Giant ice cube to fight climate change in Mongolia

Scientists in Ulan Bator are trying a radical new technique to keep the city cool during its boiling summers: constructing one of the world’s biggest blocks of ice.

Sweltering summers and icy-cold winters have long been problematic for the population of Mongolia. With temperatures dropping as low as -50°C in winter, then rising to peaks of 25°C at the hottest times of the year, adapting life to the weather can prove a challenge.

In the past, Mongolians have coped with these extremes by living nomadic lives in traditional lightweight dwellings called gers and moving with the changing seasons.

Now, though, planners in the capital city, Ulan Bator, are taking a more radical approach to the problem. Rather than adapting to the summer heat, they are attempting to actually alter the climate of the city, by cooling it down with a gigantic ice pack.

The £460,000 project will drill through the frozen surface of the Tuul river during the freezing winters to stimulate the creation of natural ice formations called naleds. These occur when underground rivers and springs seep through surface cracks, freezing in thin repeated layers to create huge blocks of ice that can reach up to seven metres thick.

It is hoped that this sort of giant ice cube could be stored until summer, creating a cooler microclimate in Ulan Bator as it melts, reducing the need for pricey air conditioning, and providing a reliable source of clean water in the city.

This project is one of many examples of geoengineering – the use of technology to alter natural environments or processes and change the climate. The ultimate aim is to reduce the negative affects of global warming.

One of the leading – and most controversial – examples of a geoengineering scheme is the idea of creating an atmospheric smog from sulphuric acid that will cool our planet by reflecting sunlight back into space. Another proposes dumping calcium oxide into the sea, causing a chemical reaction that would allow more greenhouse gas in the air to be absorbed by oceans.

Fool’s gold

Projects like this, say some scientists, offer us hope in the face of approaching global disaster. Living creatures since the time of the dinosaurs have been at the mercy of changing world temperatures. The correct use of technologies like these – and many more as time goes on – could bring about an extraordinary future, in which humans, for the first time, actually control the climate, rather than the other way around.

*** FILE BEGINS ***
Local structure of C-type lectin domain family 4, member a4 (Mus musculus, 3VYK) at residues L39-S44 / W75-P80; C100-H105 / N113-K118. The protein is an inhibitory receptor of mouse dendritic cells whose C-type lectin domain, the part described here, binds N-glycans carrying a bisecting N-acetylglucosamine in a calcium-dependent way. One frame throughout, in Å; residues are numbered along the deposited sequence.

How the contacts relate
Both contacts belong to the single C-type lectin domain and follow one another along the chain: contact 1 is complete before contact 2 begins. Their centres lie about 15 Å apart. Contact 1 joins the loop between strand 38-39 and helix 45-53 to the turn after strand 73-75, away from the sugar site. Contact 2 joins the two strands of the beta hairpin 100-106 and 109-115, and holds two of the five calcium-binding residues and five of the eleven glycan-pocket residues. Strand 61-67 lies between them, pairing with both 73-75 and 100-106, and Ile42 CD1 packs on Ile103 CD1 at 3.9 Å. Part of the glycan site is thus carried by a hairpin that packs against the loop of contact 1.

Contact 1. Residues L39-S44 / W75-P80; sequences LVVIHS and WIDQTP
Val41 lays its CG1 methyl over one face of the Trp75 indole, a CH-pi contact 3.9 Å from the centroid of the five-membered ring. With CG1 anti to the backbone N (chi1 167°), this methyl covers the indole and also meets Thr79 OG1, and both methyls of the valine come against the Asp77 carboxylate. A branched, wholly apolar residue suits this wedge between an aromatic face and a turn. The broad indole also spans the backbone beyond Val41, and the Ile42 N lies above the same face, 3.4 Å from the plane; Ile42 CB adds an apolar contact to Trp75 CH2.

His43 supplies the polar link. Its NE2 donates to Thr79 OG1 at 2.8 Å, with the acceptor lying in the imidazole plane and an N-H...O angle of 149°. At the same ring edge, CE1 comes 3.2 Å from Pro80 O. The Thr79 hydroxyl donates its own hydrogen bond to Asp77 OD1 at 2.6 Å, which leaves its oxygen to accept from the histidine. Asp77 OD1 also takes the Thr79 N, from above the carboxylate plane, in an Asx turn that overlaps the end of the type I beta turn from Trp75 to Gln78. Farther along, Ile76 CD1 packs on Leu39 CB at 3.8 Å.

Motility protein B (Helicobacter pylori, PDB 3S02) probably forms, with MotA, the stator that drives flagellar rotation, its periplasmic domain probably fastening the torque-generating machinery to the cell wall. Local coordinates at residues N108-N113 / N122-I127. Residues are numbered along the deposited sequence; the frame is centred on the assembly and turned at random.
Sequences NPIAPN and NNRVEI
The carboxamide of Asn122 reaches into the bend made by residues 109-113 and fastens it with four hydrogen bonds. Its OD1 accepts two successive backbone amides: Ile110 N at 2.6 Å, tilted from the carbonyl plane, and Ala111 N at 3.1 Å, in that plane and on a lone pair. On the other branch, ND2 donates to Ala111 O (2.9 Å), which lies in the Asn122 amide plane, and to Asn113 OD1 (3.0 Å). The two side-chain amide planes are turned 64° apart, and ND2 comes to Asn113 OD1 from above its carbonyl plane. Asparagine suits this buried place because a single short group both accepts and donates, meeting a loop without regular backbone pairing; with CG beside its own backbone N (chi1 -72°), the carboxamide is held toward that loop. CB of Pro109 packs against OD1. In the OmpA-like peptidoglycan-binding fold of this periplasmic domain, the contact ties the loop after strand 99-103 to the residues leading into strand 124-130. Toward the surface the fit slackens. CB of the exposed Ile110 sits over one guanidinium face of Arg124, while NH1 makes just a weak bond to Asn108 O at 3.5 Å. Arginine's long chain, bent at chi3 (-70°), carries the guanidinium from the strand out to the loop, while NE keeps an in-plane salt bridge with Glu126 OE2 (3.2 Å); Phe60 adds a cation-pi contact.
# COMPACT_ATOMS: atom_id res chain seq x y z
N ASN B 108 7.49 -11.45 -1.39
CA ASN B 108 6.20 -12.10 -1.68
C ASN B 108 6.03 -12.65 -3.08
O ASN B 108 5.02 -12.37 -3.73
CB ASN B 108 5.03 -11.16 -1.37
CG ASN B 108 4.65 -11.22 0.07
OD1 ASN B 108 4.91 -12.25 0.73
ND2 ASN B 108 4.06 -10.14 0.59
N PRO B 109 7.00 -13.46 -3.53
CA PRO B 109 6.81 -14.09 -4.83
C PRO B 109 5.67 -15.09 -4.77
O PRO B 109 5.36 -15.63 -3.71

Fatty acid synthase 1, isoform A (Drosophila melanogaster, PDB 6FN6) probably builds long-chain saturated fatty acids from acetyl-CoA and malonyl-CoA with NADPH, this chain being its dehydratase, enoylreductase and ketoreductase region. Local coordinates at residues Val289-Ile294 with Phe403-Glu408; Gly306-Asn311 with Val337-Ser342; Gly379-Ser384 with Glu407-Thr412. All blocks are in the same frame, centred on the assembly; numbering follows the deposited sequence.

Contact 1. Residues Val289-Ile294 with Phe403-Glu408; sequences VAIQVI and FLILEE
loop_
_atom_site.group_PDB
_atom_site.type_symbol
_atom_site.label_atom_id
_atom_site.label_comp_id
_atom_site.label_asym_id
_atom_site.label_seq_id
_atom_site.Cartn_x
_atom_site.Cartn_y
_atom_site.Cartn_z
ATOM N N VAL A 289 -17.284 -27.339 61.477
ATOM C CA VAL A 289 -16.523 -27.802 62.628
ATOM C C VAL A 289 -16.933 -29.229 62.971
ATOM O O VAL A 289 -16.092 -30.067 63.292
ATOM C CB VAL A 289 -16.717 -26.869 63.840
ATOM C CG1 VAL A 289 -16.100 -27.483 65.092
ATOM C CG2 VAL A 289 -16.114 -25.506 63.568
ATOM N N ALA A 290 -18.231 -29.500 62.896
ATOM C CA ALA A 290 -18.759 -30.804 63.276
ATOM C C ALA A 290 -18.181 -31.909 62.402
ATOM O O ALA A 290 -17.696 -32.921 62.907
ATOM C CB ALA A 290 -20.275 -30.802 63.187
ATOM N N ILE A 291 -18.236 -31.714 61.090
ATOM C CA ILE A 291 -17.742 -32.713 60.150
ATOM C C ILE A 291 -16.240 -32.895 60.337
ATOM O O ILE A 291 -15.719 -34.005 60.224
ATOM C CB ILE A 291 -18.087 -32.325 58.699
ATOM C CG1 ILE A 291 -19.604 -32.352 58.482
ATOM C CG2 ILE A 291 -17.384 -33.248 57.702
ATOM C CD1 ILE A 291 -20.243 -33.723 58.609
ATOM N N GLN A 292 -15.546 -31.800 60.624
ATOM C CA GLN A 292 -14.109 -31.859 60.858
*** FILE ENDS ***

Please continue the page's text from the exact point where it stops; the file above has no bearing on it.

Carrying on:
Does this all sound too good to be true? Well it is, say environmentalists. Geoengineering is a fantasy that lets us pretend global warming is an easily solvable problem. In reality, they argue, the only way to avoid climate disaster is to radically change our lifestyles – learning to consume less of the world’s resources, burn less fossil fuel, and live in harmony with nature before it is too late.

You Decide

  1. Does technology have solutions to climate change?
  2. Could you live an ultra-sustainable lifestyle? What luxuries would you be willing to give up to prevent climate change?


  1. Invent and design EITHER your own geoengineering project OR your own sustainable living project.
  2. Choose one other major geoengineering project that is being discussed in the world today. Produce a brief report for policy-makers, describing its advantages and disadvantages.

Some People Say...

“Humans will always be able to invent their way out of trouble.”

What do you think?

Q & A

What exactly is so special about these giant ice cubes?
Normally, when rivers are very cold, a thick layer of surface ice actually insulates water running beneath and prevents it from freezing. When you drill holes in the surface of the ice, water seeps up from below and freezes in contact with the air. This process can be repeated for layer after layer, building up a block so thick that it would take ages to melt, even in summer heat.
And is climate change really so desperate that we need such weird solutions?
A recent report from the International Energy Agency has warned that within five years, the harm from climate change may become irreversible. It will be too late to do anything about it.

Word Watch

A ‘ger’, sometimes called a ‘yurt’ is a portable hut used by nomads on the great plains (the ‘steppes’) of Central Asia. Gers are traditionally made of felt, i.e. beaten wool. They are relatively light, but surprisingly warm.
Ulan Bator
Also known as Ulaanbaatar, the city is the capital of Mongolia and has a population of around one million. It is growing quickly as many Mongolians abandon their traditional nomadic lifestyles.
A small area with a different climate to the land around it. Cities often have unique climates because of the ‘urban heat island’ effect.
Changing world temperatures
Global climate has changed many times over the history of our planet. It has been both much colder and much hotter than today. Rapid swings between extremes have caused the extinction of many species.


PDF Download

Please click on "Print view" at the top of the page to see a print friendly version of the article.